More and more companies are offering models that don’t have the big fat tires and these will be a little lighter. Also keep in mind that with these lesser expensive ebikes, the materials that are being used for the frames, wheels, and components tend to be heavier also.
Noting that the motors themselves are quite heavy and the motor is now in the rear hub, the weight distribution is heavier towards the back of the bike. Most of your rider weight is already towards the rear of the bike and this makes it ride a bit uneven.
Hub-drive electric bikes are harder to maintain
The biggest challenge here is when someone brings their ebike into the shop with a flat tire in the rear. We usually charge $5 labor to fix a flat plus the cost of a tube, $7 to $10 for standard sizes, and it takes maybe 10 minutes.
With a rear hub-drive ebike it takes 3 to 4 times longer to replace a tube, so we charge $15 to $20 labor, and if it’s a fat-sized tube those can run $20 to $25. And that’s for an experienced mechanic.
Electric bikes can get flats just like regular bikes, sometimes more often if ridden more.
This extra labor also includes any other repair involving removal of the rear wheel such as replacing rear brake pads, cassette or freewheel, the chain, rear tire, and so on.
Another issue I have seen is, that since the motor is in the hub it produces far more stress than normal on the rear spokes, causing them to break more often. These spokes are usually not a common gauge or length that most bike shops carry and often can’t be repaired locally.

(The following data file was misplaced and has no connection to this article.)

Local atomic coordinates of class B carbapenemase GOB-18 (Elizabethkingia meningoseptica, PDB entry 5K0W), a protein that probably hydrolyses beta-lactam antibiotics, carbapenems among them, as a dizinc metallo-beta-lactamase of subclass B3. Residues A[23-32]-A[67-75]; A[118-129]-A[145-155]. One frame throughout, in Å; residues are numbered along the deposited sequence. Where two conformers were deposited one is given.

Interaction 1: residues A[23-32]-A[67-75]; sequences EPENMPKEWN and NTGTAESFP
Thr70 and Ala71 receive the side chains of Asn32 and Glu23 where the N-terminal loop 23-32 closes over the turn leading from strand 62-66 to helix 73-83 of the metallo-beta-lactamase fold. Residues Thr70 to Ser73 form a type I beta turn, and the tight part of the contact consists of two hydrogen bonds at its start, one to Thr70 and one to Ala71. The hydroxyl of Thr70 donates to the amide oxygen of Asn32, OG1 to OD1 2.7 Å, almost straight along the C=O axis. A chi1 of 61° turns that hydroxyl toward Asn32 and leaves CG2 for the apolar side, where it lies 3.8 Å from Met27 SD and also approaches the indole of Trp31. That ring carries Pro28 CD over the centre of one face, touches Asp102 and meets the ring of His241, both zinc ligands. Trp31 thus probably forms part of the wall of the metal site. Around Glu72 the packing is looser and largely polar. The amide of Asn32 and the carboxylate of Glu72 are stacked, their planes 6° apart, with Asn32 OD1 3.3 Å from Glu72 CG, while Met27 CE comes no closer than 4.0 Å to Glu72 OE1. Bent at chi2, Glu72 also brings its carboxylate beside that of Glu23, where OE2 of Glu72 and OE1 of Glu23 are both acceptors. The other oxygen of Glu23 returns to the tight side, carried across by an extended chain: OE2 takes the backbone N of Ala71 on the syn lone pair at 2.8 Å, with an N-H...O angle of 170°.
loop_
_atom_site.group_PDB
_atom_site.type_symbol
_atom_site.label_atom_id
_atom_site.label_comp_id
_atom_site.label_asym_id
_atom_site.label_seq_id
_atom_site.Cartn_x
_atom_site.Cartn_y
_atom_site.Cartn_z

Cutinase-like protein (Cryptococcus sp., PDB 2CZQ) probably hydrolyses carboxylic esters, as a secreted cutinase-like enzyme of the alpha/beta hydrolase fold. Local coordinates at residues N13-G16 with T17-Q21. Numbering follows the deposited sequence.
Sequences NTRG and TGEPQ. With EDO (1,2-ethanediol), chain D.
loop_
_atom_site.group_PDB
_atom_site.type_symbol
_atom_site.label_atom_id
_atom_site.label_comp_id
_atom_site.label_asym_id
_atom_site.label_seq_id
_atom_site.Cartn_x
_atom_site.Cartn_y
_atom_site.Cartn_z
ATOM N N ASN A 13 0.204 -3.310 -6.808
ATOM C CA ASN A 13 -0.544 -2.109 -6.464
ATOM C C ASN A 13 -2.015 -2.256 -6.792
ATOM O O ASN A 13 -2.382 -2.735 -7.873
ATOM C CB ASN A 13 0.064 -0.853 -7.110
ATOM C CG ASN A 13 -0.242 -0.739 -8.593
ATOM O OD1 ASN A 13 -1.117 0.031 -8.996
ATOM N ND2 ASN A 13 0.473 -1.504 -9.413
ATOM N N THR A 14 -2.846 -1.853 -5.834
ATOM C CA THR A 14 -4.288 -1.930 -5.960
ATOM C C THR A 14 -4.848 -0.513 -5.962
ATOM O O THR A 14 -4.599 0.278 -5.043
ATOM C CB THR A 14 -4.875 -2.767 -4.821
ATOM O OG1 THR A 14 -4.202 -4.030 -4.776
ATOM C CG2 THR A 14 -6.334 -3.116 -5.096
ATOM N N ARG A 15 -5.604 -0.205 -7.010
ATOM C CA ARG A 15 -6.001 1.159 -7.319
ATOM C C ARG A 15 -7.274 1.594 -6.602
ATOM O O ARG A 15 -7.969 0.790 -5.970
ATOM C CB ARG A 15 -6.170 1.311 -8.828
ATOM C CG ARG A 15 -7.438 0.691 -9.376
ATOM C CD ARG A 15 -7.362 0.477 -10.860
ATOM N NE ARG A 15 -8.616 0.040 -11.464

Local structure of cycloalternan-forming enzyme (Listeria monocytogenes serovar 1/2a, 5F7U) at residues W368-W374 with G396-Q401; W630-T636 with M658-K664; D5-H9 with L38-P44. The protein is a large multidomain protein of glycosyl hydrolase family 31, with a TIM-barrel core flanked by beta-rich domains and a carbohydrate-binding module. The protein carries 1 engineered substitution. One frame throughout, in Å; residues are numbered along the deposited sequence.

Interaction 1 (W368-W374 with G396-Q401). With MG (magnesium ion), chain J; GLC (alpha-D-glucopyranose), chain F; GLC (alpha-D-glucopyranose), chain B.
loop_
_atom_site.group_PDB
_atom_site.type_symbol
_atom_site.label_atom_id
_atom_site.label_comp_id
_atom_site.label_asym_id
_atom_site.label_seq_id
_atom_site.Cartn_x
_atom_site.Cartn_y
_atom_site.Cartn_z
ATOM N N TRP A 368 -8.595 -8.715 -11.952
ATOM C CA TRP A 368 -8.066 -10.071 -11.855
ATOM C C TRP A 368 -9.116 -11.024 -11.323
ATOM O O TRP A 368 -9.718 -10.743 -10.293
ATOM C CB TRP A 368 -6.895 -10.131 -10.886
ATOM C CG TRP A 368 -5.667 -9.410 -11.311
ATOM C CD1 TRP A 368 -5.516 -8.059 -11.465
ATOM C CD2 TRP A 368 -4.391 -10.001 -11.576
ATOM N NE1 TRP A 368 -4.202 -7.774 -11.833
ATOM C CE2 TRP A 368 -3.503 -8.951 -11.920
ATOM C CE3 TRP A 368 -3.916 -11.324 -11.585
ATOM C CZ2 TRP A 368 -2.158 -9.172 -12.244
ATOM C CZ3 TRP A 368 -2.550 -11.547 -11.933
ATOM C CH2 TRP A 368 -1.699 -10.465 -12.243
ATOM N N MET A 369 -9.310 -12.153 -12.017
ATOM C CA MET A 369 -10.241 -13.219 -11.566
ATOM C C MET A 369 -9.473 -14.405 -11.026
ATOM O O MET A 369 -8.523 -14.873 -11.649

It can be hard to find a local mechanic to work on a hub-drive ebike
For the reasons mentioned above, a lot of mechanics simply won’t even take hub-drive ebikes in for service. Please check with your local shop first to see if they will work on an electric bike that you buy online.
Big Hint – Always be super polite when talking with your local shop. No shops really want to work on online ebikes, especially if they carry ebikes of their own. But, you can often get them to, if you are really nice to them. I know this works on me all the time.
Hub-drive systems do not last as long as mid-drives
If you have read this far then you now know some of the reasons hub-drives can break down and how it can be challenging to get them fixed, but there are some less obvious reasons your hub-drive may not last. Throttles.
Throttles allow you to zip around without having to pedal but that is not what they are really designed for. The throttle is just meant to get you up to speed, for short bursts through an intersection, or for some extra power up a hill.
Throttles for hub-drive ebikes are not really meant to be used the entire time you are riding, though many people use them that way. You should be pedaling while using assistance as much as possible.
A hub-drive motor can reach a peak wattage that far exceeds its recommended riding wattage when the throttle is used. If this peak wattage is maintained for extended periods of time then the motor can overheat and potentially quit out on you. It is fun to do but throttle with caution.
At the End of the Day
In conclusion, if you have limited funds, need a throttle, or just need a super-powered hunting machine then a hub-drive electric bike is probably the choice.
Like I said before, save yourself a lot of headaches down the road by finding a shop nearby that will work on your ebike before you buy one.
Getting a hub-drive electric bike can save you some money upfront and they will give you a good introduction to the electric bike world.
As always one more person riding an ebike is one less car on the road.